Kunle and his fellow corpers commenced their journey from Kano to Katsina the next morning.
“So in the morning, we set out to go from Kano to Katsina by road because we had booking issues so we could not fly.
“Kano is tight, Kano is choked, Kano is just Lagos in another dimension. The security architecture in the state was more of vigilantes and all of that.
“Military bases, yes, but less police presence than I expected for a city like that.
“After all the argument back and forth because the language was a huge barrier, fortunately for us, our cab man helped us interpret to them before he left (really nice man).
“Northerners can be really nice people. I believe the country has a wrong perception of them.
“They are really nice people, especially if they see you can speak the language. You could get crazy discounts if you spoke the dialect.”
Explaining the strange experience he had during the journey, he said, “And then something really peculiar that we noticed was that despite the roads being tarred on both sides because it was a four-lane FG road sponsored with the Sukuk bond, the driver remained on one side of the road facing the opposite traffic, yet running at top speed.
“I kept asking him what’s up. He could not hear me because I was speaking clear English.
“Luckily, he understood pidgin and when we communicated, he said the other side of the road was not safe and that anything could happen on that side of the road.
“So, we understood and did not question him again. We were like that for a long while.
“Sometimes he would switch lanes to the other side. It’s like everyone knew the roads well.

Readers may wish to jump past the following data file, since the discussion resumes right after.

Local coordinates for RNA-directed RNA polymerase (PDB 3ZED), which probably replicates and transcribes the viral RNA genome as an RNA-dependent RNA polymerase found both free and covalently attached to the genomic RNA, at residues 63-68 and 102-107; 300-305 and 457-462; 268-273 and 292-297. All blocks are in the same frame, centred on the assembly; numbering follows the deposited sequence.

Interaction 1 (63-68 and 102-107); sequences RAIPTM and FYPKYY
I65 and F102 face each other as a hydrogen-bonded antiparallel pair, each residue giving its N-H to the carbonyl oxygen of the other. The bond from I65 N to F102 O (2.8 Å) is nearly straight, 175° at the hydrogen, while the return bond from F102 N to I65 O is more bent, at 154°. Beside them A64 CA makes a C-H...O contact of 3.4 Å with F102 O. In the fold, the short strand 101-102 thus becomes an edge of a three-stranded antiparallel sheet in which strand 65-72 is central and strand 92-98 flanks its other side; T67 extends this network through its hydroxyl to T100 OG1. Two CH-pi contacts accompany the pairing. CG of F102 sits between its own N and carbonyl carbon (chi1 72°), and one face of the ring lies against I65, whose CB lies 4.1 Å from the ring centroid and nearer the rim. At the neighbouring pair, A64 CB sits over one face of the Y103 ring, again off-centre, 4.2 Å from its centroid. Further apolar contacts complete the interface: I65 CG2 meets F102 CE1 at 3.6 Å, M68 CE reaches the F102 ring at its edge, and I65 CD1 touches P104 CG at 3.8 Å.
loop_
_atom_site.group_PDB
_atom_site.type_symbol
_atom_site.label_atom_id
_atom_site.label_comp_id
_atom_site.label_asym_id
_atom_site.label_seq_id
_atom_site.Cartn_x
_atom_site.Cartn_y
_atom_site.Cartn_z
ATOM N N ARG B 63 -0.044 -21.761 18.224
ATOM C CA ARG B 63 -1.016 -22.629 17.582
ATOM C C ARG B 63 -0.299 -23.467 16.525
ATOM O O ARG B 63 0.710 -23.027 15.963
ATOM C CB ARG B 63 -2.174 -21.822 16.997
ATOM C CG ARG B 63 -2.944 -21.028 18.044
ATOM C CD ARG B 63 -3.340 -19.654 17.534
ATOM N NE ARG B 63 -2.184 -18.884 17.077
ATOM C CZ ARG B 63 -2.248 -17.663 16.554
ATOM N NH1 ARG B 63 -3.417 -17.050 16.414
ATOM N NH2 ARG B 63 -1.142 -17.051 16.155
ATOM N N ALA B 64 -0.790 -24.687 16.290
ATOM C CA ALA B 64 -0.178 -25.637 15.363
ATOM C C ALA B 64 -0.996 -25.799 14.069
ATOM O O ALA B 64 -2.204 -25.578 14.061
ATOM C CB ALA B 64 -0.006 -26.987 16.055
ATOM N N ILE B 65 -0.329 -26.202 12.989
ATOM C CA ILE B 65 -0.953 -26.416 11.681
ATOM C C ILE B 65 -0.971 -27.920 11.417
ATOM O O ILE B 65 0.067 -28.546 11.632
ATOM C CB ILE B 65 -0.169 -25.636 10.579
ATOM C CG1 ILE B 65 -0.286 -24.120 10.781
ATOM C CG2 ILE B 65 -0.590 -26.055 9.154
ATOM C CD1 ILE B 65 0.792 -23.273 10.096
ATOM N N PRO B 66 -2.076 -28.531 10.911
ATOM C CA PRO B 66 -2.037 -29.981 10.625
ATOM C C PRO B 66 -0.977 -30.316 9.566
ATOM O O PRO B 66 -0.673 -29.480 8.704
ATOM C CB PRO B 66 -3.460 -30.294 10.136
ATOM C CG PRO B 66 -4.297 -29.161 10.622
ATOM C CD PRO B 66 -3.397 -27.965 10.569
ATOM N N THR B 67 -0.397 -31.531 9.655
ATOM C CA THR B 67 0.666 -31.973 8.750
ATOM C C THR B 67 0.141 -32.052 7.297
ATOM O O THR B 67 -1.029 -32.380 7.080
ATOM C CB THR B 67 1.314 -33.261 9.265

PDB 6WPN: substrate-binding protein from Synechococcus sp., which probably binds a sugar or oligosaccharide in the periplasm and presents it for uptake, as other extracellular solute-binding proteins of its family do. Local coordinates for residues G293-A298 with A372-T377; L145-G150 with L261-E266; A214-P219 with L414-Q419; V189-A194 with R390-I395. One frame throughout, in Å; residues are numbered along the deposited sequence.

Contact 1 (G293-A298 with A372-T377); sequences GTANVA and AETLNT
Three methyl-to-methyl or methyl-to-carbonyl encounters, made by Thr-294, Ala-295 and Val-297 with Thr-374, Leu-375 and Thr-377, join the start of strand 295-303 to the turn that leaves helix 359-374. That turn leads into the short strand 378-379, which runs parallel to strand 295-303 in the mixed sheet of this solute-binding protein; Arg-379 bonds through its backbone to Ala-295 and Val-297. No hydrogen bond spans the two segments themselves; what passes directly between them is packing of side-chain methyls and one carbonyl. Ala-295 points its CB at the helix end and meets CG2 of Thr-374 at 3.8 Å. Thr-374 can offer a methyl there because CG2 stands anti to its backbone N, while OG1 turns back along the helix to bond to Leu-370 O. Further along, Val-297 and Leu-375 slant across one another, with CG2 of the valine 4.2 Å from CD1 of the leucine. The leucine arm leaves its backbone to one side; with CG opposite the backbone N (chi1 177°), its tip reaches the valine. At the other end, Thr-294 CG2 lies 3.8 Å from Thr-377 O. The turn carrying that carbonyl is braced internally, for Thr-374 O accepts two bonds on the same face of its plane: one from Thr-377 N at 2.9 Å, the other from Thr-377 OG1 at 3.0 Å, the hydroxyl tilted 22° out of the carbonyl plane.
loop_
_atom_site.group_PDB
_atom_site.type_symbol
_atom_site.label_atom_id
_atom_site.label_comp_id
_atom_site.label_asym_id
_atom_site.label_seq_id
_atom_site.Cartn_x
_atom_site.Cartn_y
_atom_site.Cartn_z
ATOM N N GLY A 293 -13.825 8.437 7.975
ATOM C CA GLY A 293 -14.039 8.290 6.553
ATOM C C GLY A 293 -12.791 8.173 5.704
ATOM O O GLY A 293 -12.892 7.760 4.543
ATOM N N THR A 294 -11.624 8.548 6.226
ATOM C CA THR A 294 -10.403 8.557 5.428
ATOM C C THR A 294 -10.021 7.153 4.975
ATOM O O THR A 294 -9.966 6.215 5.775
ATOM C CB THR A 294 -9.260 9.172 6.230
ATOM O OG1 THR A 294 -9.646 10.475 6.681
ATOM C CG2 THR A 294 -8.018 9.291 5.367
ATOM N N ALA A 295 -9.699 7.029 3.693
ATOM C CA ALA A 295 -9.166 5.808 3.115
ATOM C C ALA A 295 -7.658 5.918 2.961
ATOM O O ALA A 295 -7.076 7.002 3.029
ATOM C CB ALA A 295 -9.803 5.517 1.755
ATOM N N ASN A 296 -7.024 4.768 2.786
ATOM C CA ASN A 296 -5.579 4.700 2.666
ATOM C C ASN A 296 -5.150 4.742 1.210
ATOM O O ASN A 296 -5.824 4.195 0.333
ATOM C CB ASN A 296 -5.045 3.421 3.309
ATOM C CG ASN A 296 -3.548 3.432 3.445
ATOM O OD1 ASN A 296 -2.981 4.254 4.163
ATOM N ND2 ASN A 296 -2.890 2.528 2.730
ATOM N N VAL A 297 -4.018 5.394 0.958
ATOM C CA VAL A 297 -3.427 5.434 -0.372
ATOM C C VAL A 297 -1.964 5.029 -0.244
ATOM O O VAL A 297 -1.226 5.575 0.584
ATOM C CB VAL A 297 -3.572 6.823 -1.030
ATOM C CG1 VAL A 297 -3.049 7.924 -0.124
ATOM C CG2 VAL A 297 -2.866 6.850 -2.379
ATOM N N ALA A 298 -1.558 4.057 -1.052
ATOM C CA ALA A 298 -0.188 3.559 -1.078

Despite the level of insecurity in the region, it came as a shock to Kunle that the security was far from what he expected.
“I was expecting to see a pretty robust deployment on our way, but nothing of the sort.
“After a while, we came across a police checkpoint. I was shocked because compared to the south, these policemen were not armed, they were just with batons.
“And with all the insecurity, you would have expected much more. Funnily enough, they singled us out because we looked different as per Lagos boys.
“They asked us a few questions and as soon as we said corpers, they stepped down.
“They tried to inquire about our haircuts but the stern looks did not give them the ‘liver’ to try anything funny. I have never seen police concerned with haircuts.
“Some distance again and we met a customs checkpoint.
“Again, they were not as armed as the customs here in the southern part of the country and they were not looking interested in the job.
“We exchanged a few words with the driver who stared at us because we obviously looked different, questioned us and let us off on our journey.
“These guys were constables, they were dressed shabbily, looked like Hausa boys who were just recruited for police's sake, not serious officers.
“If you visit the north you would come to understand stories of how soldiers get ambushed, and how they get killed so easily. Things are not like the south over there.
“So when we read that news, we are quick to insult the soldiers for lack of training and all of that because we think everywhere is like Lagos or Ogun or Delta or Port Harcourt.
“But over there, there is the hot steaming sun, dry land with no water, acres and hectares of unused land with almost zero trees. It’s so porous.
“The driver was at max speed all through. All we saw on either side were thatched huts and acres of ungoverned land plus maybe one or two persons using a donkey or cow as a means of movement.